Example Of NFL Should Not Be Financially Responsible For The Players After Retirement Research Paper

Type of paper: Research Paper

Topic: American Football, League, Player, American Sports, Football, Soccer, Head, Coaching

Pages: 6

Words: 1650

Published: 2020/09/09

I firmly believe that NFL should not be held financially responsible for players after retirement. The following essay points out the reasons why I think so. In an article in Engineering & Technology written by Mark Venables, the NFL commissioner Roger Goddell made the statement, “The studies show that if you play football, and in the NFL, that you actually live a longer life than the average male citizen who has never played football.” According to Mark Venables (2013) in Engineering & Technology: New and improved safety measures for America’s NFL stars, the study of retired players shows only one quarter of the players had any signs of head trauma. With new safety measures and rules in place along with the small numbers of players’ that show signs after retirement, I do not feel the NFL should be held responsible for payment after retirement (Venables, February, 2013).
We live in an era when many retired NFL players have blamed the league for the increase in cases of concussion-related ailments. Thousands of retirees were part of a lawsuit for a total amount of $765 million while others started individual lawsuits against specific teams. Sadly, the argument is always the same that the NFL knowingly hid the long-term consequences of caused by concussions. If players had the information beforehand they would have taken measures to protect themselves.
Surprising aspect of those accusations is that the latest survey done by ESPN.com exposes that 85% of 320 players said they would willingly play in the super bowl with a concussion. It is equally baffling that 60% of the same study subjects think that NFL is very serious when it comes to protecting their health. Those numbers indicate that a good number of players do believe that the league is doing the right things with their future in mind. The problem is that too many players aren’t taking responsibility for their health with the same seriousness as the league does. Even some men who played the game still find it hard to believe those who continue to point fingers at the league for their medical deterioration. When we learn that players are willing to chase a super ball while battling the pain of a concussion, it only reinforces of players need to call out on one another. The only way NFL can change a culture said to be too dangerous is by everyone involved taking an active role in redefining the environment.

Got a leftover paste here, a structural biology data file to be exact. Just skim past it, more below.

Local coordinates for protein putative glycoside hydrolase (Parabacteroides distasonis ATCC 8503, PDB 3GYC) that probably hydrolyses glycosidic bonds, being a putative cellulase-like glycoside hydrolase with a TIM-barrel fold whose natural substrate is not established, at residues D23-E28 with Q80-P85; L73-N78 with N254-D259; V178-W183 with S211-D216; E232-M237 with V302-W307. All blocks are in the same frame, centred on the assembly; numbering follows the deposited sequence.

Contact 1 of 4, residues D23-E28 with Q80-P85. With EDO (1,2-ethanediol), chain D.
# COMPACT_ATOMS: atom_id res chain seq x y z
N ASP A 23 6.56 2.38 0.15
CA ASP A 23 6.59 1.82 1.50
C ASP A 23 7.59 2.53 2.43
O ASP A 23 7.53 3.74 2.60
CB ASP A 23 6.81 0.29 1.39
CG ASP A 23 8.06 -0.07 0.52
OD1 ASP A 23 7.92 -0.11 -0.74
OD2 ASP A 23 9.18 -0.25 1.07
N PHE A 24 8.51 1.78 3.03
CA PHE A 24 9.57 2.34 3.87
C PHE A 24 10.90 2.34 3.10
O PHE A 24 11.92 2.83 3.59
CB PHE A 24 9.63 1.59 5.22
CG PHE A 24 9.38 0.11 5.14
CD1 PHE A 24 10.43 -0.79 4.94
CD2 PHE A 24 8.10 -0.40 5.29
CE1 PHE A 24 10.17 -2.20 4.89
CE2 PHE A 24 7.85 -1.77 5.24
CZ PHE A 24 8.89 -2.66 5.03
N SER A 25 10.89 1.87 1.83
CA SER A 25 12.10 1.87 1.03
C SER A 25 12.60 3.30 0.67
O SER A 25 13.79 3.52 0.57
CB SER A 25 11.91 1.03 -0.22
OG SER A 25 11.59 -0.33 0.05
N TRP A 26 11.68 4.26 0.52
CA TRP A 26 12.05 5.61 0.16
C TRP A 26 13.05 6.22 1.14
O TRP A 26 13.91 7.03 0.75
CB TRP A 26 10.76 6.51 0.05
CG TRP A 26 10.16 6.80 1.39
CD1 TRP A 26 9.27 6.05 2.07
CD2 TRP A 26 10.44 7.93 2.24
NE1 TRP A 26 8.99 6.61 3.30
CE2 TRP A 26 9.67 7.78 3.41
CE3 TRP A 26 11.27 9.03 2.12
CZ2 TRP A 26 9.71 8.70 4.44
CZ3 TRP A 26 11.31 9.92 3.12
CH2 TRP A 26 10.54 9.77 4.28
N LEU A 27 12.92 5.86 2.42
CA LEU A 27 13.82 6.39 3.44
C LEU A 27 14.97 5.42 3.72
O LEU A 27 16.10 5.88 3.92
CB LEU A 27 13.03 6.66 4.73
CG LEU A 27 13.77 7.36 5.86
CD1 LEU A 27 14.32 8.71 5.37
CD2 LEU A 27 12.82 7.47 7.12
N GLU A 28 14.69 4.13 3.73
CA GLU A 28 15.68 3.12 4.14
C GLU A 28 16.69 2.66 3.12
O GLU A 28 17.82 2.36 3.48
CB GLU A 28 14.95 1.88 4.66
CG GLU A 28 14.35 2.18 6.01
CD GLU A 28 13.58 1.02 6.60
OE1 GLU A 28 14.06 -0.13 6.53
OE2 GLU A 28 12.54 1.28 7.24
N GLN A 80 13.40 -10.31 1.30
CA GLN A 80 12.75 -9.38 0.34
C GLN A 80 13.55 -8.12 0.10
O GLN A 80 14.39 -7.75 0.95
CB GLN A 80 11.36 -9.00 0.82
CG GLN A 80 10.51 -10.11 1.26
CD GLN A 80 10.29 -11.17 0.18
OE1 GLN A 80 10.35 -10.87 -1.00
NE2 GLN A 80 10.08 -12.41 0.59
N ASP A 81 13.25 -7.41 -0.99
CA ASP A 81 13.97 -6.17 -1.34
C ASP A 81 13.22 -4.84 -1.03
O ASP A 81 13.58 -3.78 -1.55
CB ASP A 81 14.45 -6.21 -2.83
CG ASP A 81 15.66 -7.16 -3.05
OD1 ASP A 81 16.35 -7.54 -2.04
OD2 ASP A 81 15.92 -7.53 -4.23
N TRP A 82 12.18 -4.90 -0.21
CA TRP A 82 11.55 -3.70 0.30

It is no secret that pro football players always have a hard time acknowledging their limits. It is also very difficult to find players who are comfortable with accepting the potential seriousness of their injuries. They have all been brought up with the mindset that it is always best to push through whatever injuries are haunting them. It is an example of a badge of honor to them in believing that the body won’t break if the mind can endure. That’s an acceptable risk when you are dealing with a sprained ankle, but it is entirely different matter when the subject is concussions. We can only guess on how many players have had to hide their injuries to enable them to continue playing and later blamed the league.
Player safety has always been a top priority for the NFL. Since the earliest days of the league, it has always taken steps to ensure that is played fairly without unnecessary risk to the players, including making changes and enhancements to the game safety rules. Recently, the NFL has improved its playing regulations sharply to reduce contact to the neck and head of players. These modifications were made separately and in addition to the leagues longstanding prohibitions against helmet to helmet contact. One of the changes NFL is making is advancement in helmet technology. NFL is putting up millions and millions towards new research with Riddell and other companies for better helmets.
After quarterbacks Jay Cultler, Alex Smith and Michael Vick sustained concussions during the 2012 season the league reiterated their plans to have independent neurologist on the sidelines of every game. Concussion guideline mandated a four-stage protocol including examinations, treatment and monitoring of a player prior to returning to a play.
In March 2013, the NFL proposed a restriction to ensure reduction of concussions by making it illegal for a tackler to start a contact by delivering a hit with the top crown of his helmet against another player of other team when both of them are outside the tackle box. However, this was met with criticism from both current and former players. Running backs who accounted for more concussions than the rest of the players were among the loudest, complaining that the restriction would limit their ability to safeguard themselves and the ball. Criticism aside, the league officials agreed that there was importance of reducing head injuries and that the players and coaches have to adapt to the changes made.